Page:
An Egyptian criminal court sentenced 12 of ousted Islamist President Mohamed Morsi supporters to death on charges of attacking a police station in the Giza town of Kerdasa and killing a senior police officer.
The condemned men, held in a caged dock as is the standard practice in Egyptian courts, responded to the death verdict with defiant shouts of “God is great!” Mass tribunals involving dozens or even hundreds of defendants have become commonplace in recent months in Egypt, drawing strong criticism from human rights groups and legal advocates.
AHRAMProsecutors had referred 23 of Mohamed Morsi’s supporters to the criminal court on charges of killing Giza’s deputy security head, Major General Nabil Farrag, during an ambush by security forces on militant hideouts in the area.
The defendants were also charged with forming a terrorist group with aims of killing security personnel, funding terrorism, forming an illegal group, sabotaging public property, as well as attempted murder and possession of weapons.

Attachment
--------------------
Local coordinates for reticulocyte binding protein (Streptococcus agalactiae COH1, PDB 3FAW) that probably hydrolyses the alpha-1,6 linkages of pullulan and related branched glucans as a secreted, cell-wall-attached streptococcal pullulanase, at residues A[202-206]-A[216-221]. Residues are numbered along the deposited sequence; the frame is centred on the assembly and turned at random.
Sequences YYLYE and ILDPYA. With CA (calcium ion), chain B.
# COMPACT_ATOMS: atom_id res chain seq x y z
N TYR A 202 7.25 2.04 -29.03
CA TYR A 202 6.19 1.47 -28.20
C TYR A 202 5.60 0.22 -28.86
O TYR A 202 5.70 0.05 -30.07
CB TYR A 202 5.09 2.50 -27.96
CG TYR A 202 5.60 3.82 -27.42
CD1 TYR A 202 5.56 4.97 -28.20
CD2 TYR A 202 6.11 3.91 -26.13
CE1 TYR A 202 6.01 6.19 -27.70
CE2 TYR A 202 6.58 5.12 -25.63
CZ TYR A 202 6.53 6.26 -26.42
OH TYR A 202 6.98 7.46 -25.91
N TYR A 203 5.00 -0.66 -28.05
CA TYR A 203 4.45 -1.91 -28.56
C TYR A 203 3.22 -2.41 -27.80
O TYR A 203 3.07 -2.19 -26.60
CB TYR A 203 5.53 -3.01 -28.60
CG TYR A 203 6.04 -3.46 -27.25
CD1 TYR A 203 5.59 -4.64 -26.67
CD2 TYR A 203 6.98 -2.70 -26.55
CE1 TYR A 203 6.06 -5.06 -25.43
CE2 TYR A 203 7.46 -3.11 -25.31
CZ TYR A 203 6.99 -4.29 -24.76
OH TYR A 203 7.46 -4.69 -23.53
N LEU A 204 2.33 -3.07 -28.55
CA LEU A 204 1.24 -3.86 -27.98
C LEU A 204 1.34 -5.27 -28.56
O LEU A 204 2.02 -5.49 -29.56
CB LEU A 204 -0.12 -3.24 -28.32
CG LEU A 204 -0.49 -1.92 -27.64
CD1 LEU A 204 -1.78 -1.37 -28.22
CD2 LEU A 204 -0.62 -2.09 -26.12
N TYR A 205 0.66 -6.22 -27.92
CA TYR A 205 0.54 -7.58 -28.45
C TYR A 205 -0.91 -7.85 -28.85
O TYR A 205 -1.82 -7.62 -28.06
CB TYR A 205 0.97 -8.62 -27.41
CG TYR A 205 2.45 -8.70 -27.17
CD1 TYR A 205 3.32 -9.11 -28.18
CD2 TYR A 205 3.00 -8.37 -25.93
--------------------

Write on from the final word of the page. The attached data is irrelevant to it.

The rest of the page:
Prosecutors in the trial said the defendants were motivated by jihadist ideology that mandates attacking security forces and Christians. According to Egyptian law, the verdicts must be referred to the country’s Mufti for review and ratification. The defendants’ also have the right to appeal.
The assault on Kerdasa police station that killed Farrag and injured 10 other officers was part of a spate of attacks last summer following the violent dispersal of two protest camps in favour of ousted Islamist president Mohamed Morsi.
In March, southern Egypt’s Minya court sentenced 529 of Morsi supporters to death on charges of murdering a police officer. The court later upheld sentences on 37 of them and sentenced the rest to life in jail. One month later, a court, also in Minya, sentenced 683 Morsi supporters to death for attacking a police station and killing a police officer.
Mass death sentences were criticised by international and local rights groups.